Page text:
Language Training in Oklahoma & Florida
With only the elderly still speaking or remembering their Native languages, the majority of Native American communities in North America have greatly intensified their efforts to revitalize their heritage languages. Yet just as Native communities differ in language, culture, and social institutions, so do their chosen methods of language maintenance and revitalization. Some communities target children in preschool or elementary school, while others target young adults or adults with receptive abilities in the language; some materials are designed to be part of a public school curriculum, and some are for use by community members of varying ages and levels. Whatever the approach or type of program, they all share the urgent need to train community members and speakers to become effective teachers.
Both experienced and new teachers in all these types of programs benefit from: 1) a clearer understanding of the structure of their languages; 2) specific knowledge regarding the processes of first and second language acquisition; 3) experience with a range of language teaching methods and techniques; 4) ways to develop instruments for assessment; and 5) practical skills in curriculum and materials development in line with these.
Two training programs began in order to meet the needs for those interested in language revitalization in Oklahoma and Florida. These programs are related in that they have parallel goals, share similar philosophies, and promote languages common to both Oklahoma and Florida. In Oklahoma, the Oklahoma Native Language Association (ONLA) is conducting a series of seminars for language teachers. These seminars are guided by a team including Marcellino Berardo, Tracy Hirata-Edds, Lizette Peter, Nathan Poell, and Akira Y. Yamamoto from the University of Kansas, and Mary Linn from the University of Oklahoma. In Florida, Jack B. Martin of the College of William and Mary in Virginia, Margaret Mauldin of the University of Oklahoma, and Sally McLendon of Hunter College in New York City have begun conducting seminars for Creek and Mikasuki.
ONLA has conducted seminars in linguistics for Native American communities and language teaching methodology at different sites in Oklahoma since 1996. Florida, too, has conducted similar training sessions. These seminars have primarily been attended by language teachers who have made a personal commitment to language revitalization in their community and to improving their teaching skills. Participants have usually received no financial support and have traveled long distances to attend these seminars. The teaching and training staff have also given their time without financial compensation, traveling 600 to 1,300 miles or more and staying at the seminar sites for days or weeks at a time.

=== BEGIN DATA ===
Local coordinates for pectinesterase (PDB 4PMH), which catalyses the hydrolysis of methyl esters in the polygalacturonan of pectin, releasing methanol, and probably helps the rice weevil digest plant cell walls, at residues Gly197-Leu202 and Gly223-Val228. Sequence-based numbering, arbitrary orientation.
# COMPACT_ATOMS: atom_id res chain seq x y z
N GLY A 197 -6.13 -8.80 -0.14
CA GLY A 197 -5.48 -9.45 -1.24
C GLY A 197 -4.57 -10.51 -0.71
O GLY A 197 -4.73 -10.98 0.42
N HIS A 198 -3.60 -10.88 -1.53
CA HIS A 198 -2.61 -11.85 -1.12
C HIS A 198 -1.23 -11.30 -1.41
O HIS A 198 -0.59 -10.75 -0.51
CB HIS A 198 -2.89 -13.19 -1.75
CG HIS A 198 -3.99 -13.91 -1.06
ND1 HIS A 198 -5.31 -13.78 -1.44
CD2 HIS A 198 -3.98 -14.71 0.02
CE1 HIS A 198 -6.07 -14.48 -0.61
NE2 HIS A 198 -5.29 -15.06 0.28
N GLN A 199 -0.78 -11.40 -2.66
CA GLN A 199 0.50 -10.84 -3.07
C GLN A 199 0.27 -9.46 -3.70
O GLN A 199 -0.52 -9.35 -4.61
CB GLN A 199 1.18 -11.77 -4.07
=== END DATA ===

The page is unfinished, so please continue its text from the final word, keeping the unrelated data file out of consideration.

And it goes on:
In 2002, we were fortunate to receive not only enthusiastic encouragement but also funding for the continuation of these programs. With the generous support of the Ford Foundation and of the Seminole Tribe of Florida, we were able to provide financial assistance for approximately 70 participants: five graduate students, nine undergraduate students, and non-degree-seeking participants who wanted to enhance their knowledge and skills in language teaching.
These seminars are a model of a systematic and formal approach to training indigenous peoples in linguistics, language acquisition, language curriculum, lesson planning, and language pedagogy. They demonstrate one way in which speakers of endangered languages in the Oklahoma and Florida regions are working with specialists, and importantly, with our fellow Native language teachers to create a knowledge base on which to build viable and sustainable revitalization programs. Tribal groups in Oklahoma and Florida have similar needs regarding language maintenance, but differ somewhat in their backgrounds.
Serving Oklahoma’s Diversity
In Oklahoma we find remarkable diversity in languages. In fact, Oklahoma is second only to California in the number of languages still spoken or remembered by members of different tribes. Thirty-eight federally recognized tribes and tribal towns are located in Oklahoma. There are at least 40 languages and distinct dialects that fall into 10 diverse language families. All of these languages are in varying degrees of endangerment. Close to half no longer have conversationally fluent speakers (although a few of these have small communities of speakers outside of Oklahoma). About 12 more have fewer than 100 first-language speakers; in some cases all of the speakers are extremely elderly. The Cherokee language, which until recently was considered one of the healthiest indigenous languages in the North America, is facing the challenge of revitalization, as there is no significant population of fluent speakers over the age of 40.1 Even Kickapoo, which is still acquired by many children in the home, succumbs to pressure from English.